Thursday , April 2 2020

Britain’s Ocado misses its greatest delivery

This should have been Ocado Plc’s crisis. The online-only grocer should have been capitalising on shoppers avoiding crowded stores. Instead, last week it temporarily closed its website, potentially upsetting its customers.
Still, investors clearly believe that it will emerge as one of the winners from the rush to buy toilet paper and tinned soup. Ocado’s shares were up for the year last week.
But the pandemic has exposed some of the flaws in the group’s business model, which relies heavily on large, state-of-the-art robotic warehouses. Others, such as Walmart, take a more low-tech approach, fulfilling grocery orders from stores, where employees pluck packs of sausages and cereals from shelves for delivery to home or collection from supermarkets. When demand surges, it is much quicker and easier to ramp up the rate of grocery orders from stores compared to warehouses. As long as there are enough loaves of bread and toilet roll, more employees can simply put them into crates to be delivered to homes. In contrast, building and stocking automated warehouse is time-consuming and expensive. That makes Ocado’s business model less flexible.
The debate about which approach is best is about to cross the Atlantic. In 2018, Ocado struck a deal to run the online grocery operations of Kroger Co, the US’s second biggest grocer after Walmart. The two US food retail giants will be taking diametrically opposite routes to meeting online demand, which was expected to grow anyway even without the pandemic. We’ll have to see which ultimately wins out, although right now, the ability to quickly scale up and exploit stores looks to have a lot of advantages.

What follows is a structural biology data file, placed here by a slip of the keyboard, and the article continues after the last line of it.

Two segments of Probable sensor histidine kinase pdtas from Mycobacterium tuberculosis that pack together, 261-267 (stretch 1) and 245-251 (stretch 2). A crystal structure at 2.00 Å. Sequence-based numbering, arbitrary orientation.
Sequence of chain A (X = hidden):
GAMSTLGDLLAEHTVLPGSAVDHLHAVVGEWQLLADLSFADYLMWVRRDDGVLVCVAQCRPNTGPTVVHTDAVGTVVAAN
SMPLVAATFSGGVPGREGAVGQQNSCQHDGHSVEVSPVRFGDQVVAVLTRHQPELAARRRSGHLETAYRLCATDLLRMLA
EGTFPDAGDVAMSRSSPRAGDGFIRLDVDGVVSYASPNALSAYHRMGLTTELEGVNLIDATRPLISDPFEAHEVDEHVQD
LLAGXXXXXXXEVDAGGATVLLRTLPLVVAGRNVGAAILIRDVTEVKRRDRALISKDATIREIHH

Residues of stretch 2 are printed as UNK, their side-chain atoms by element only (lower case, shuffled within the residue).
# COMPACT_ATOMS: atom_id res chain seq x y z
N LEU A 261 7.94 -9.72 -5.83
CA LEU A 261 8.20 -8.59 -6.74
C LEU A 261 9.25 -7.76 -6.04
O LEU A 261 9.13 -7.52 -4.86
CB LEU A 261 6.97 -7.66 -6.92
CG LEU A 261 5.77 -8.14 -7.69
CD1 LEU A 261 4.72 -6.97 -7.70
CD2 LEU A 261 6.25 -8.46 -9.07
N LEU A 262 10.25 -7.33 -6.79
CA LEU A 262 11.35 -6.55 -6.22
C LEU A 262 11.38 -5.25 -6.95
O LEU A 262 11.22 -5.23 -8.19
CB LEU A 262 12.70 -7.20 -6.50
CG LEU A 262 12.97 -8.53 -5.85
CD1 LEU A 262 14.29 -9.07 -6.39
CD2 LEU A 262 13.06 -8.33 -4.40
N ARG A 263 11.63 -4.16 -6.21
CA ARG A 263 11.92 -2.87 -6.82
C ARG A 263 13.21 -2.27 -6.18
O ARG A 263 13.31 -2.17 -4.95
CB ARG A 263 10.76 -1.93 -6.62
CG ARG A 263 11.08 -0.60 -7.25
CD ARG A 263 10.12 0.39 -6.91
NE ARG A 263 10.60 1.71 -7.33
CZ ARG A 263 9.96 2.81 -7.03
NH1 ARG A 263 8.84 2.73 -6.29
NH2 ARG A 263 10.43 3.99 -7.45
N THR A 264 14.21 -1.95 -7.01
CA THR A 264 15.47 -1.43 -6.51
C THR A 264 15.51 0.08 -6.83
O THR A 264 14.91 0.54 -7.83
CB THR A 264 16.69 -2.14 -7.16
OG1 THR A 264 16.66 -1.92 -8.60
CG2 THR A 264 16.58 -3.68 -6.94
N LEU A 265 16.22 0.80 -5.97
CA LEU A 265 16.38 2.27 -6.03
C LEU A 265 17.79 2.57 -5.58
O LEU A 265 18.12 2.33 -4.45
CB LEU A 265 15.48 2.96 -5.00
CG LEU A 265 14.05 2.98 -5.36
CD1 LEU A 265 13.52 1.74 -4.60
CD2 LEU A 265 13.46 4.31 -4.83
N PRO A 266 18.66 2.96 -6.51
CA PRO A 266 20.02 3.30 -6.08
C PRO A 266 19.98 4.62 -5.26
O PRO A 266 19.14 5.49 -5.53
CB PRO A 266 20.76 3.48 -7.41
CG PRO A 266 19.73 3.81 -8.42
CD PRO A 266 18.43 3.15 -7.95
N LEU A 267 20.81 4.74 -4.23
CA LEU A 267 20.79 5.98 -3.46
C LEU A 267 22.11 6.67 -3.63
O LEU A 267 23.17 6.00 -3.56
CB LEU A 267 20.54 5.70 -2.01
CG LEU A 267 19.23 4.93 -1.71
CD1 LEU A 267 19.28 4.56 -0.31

Ocado Retail, which is now a joint venture with British high street stalwart Marks & Spencer Group Plc, said that so far, sales growth in its second quarter was running at twice the rate of the 10% expansion in the first three months of the year. But sales could have been up 50-100% — if Ocado had enough room or robots to pack more orders.
Part of this is bad luck. Just over a year ago, the company suffered a catastrophic fire at its cutting edge facility in Andover, shutting down a space that would have been able to fulfill 60,000 orders a week. It has since clawed back some extra capacity at another facility that was being used by Wm Morrison Supermarkets Plc, its first online partner. But it hasn’t been able to make up all that was lost.
In contrast, Morrison, which sells through its own website and Amazon, is roughly doubling the number of stores that fulfill online orders to about 100. This isn’t all bad for Ocado, as Morrison’s own website will still use its technology to pick orders. But it does underline the greater flexibility of the old-fashioned approach.
Brick-and-mortar grocers have another advantage too: They can be used as pick-up points for customers. In the UK this is known as “click and collect”; elsewhere, it’s curbside or same-day pick-up. This is a strategy that Walmart has
embraced successfully, as it already offers pick-up from 3,200 stores
and will add another 500 locations this year.
—Bloomberg

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